Country? Hardly.

Cranky and grumbling since last we visited. That last column left a bit of bile in my own mouth when I read it again, a little sour stomach that sometimes leaps bitter into the back of my throat.

See, I’m a country boy, pure and simple, even though I don’t play a fiddle, wear overalls or straw hats. I don’t know the difference of a hootenanny and a hoedown. I never pitched hay or milked a cow.

But dad-blame it, there ain’t enough country left no more. We’ve done gone and refined ourselves somehow, all in the interest of “progress.”

Listen. I don’t want a return to washboards and mule-drawn ploughs for the love of Pete (sorry, Pete!) But look at us. Just look at us!

We stick out our chests and lift our chins and proudly proclaim we’re country-folk. Well, let me break it to you gently, boys and girls, it ain’t so. Maybe we’ve convinced ourselves we’re country, or maybe that mysterious, shadowy entity known as “they” have convinced us we’re country…rural, as “they” say now…but I beg to differ. I don’t even beg. I insist.

We stack up our houses on…what? An acre, acre-and-a-half of land, . . . → Read More: Country? Hardly.

Splinter of Time

I’ve written here about solastalgia. It is a condition on the human psyche related to nostalgia, except rather than a sense of loss from being away from home, home has gone away from the afflicted.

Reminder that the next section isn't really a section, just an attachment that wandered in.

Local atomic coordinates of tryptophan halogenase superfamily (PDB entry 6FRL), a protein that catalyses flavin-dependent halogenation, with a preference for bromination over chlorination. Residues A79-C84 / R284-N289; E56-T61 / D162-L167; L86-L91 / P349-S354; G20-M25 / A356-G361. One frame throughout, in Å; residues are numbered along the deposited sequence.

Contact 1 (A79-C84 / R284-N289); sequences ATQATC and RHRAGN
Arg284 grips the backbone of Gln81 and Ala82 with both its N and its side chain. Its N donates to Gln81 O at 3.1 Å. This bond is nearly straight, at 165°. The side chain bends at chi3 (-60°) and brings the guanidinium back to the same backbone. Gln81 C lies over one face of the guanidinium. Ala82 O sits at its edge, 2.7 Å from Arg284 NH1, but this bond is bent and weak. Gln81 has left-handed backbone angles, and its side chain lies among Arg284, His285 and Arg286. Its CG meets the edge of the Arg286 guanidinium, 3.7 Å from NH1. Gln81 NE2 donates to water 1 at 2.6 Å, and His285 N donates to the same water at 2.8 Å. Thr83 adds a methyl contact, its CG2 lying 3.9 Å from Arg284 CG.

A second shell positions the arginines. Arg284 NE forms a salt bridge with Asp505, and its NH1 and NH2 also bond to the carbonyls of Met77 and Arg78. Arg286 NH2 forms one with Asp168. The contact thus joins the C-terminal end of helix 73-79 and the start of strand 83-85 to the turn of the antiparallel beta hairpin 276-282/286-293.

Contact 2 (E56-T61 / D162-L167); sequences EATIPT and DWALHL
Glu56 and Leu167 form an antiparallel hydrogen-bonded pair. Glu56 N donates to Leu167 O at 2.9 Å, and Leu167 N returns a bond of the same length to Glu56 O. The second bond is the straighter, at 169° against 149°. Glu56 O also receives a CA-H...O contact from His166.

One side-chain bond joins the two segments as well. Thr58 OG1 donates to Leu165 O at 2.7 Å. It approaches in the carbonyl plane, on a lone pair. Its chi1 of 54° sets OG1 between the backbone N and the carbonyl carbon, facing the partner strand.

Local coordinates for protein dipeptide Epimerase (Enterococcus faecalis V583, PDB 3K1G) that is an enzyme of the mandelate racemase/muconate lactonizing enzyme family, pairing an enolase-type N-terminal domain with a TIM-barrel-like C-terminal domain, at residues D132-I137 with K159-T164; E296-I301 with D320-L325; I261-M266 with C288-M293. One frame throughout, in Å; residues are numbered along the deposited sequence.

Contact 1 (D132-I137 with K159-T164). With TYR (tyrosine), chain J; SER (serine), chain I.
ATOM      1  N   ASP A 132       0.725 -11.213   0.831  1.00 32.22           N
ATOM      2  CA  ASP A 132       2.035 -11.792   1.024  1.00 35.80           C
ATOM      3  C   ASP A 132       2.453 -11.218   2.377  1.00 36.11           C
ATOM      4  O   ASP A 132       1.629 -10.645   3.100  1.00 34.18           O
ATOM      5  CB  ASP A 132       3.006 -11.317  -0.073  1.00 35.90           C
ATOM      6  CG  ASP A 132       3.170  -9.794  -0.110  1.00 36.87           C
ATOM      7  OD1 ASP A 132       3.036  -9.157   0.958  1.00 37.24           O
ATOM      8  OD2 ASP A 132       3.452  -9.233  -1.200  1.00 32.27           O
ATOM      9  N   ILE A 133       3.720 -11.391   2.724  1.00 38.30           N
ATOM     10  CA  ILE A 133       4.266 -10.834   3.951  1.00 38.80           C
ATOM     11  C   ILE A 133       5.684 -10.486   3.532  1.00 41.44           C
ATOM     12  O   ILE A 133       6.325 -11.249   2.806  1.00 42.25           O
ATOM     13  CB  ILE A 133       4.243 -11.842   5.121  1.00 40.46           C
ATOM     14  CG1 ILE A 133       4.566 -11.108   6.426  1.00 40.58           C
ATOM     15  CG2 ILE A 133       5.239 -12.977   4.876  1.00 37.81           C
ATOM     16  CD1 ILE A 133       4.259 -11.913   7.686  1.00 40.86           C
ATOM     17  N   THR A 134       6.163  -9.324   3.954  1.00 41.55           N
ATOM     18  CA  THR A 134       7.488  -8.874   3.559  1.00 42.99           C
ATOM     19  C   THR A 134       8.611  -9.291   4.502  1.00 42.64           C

It’s a feeling I have grown increasingly aware of: The diminishing of my native waters has left me bereft, emasculated by siltation and fading waters. After 8,000 years, I at last came to realize what none of my forefathers could have conceived: There are endings. There is finality.

So I found what became salve to my solastalgia, a surrogate home waters. It lies not black-green and still between trunks of cypress, but in the clefts of smooth-shouldered, hog-backed hills of red dirt pocked with sandstone and pines.

But the loss has crept up again.

No one understands it. I’m not even sure I do. Why I would far, far prefer to drive hours to this new solace rather than spend my days just out my back door, casting flies to reclusive pockets of fish where they might be found. It’s an odd thing, but I don’t want to be witness to its demise. I don’t want the reminders of its churning mud in my . . . → Read More: Splinter of Time